The benefits EHRs need to deliver to providers include:

  • Providing clinically relevant data at the point of care;
  • Improving patient adherence to improve outcomes;
  • Giving access to data and insights to drive improvement; and
  • Driving action at the point of care by providing information that can change behavior.

Effective compliance can lead to higher-quality data that is accessible to all, which will enable physicians to provide better care for their patients. In an open, connected community solution, patients become more satisfied and involved with their own care. Independent healthcare organizations can remain independent by being more efficient and at the forefront of new, emerging payment models. Family Practice Associates, in Lexington, KY, is a great example of how a healthy EHR core can help independent practices to succeed. It has helped the group earn $375,000 in Meaningful Use incentive payments, improve net collections to 98 percent, and enroll 20 percent of patients in their portal in less than one year.

Conclusion

The Medicare and Medicaid EHR Incentive Programs include three stages with increasing requirements for participation. CMS recently published a set of proposed rules that include the proposed rule for Stage 3 of Meaningful Use, which focuses on the advanced use of EHR technology to promote health information exchange and improved outcomes for patients.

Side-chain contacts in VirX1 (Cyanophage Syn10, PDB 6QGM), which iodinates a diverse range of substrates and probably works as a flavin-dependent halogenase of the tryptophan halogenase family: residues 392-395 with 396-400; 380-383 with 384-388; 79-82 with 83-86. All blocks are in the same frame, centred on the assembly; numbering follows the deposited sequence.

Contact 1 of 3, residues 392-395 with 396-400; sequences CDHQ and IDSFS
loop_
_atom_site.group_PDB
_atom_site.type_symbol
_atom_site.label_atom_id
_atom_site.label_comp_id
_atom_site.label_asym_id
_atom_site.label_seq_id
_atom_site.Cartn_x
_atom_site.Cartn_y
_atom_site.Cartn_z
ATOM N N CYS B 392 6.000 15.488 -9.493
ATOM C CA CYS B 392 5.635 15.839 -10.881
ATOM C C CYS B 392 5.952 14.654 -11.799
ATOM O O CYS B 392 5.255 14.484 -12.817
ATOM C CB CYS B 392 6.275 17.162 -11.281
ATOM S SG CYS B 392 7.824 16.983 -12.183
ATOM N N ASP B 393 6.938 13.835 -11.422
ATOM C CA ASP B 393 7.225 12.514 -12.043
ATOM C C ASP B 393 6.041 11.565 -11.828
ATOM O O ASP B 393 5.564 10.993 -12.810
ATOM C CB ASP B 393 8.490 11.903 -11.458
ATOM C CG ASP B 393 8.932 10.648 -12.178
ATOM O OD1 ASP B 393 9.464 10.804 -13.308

With this in mind, it has highlighted the need and importance to maintain a secure EHR system and realize the true value of the technology and the benefits resulting from effective compliance. This will result in effectively providing patients with a secure electronic record of their health and discharge information while enabling this information to be passed on to all relevant parties to ensure a consistent standard of care.

Effective compliance can lead to higher-quality data, which can enable physicians to provide better care for their patients. Patients become more satisfied and involved with their own care, and independent healthcare organizations can remain independent by being more efficient and at the forefront of new emerging payment models.


References

  1. Health IT Regulations, 2015. Meaningful Use Regulations. http://www.healthit.gov/policy-researchers-implementers/meaningful-use-regulations
  2. Federal Register, 2015. 2015 Edition Health Information Technology (Health IT) Certification Criteria, 2015 Edition Base Electronic Health Record (EHR) Definition, and ONC Health IT Certification Program Modifications. https://www.federalregister.gov/articles/2015/03/30/2015-06612/2015-edition-health-information-technology-health-it-certification-criteria-2015-edition-base
  3. Centers for Medicare & Medicaid Services, 2015. Meaningful Use “MU” Aligning Stage 1 and 2 with Stage 3 (CMS 3311P). http://www.cms.gov/Newsroom/MediaReleaseDatabase/Fact-sheets/2015-Fact-sheets-items/2015-04-10.html
Faisal Mushtaq
President, Allscripts Payer/Life Sciences Business Unit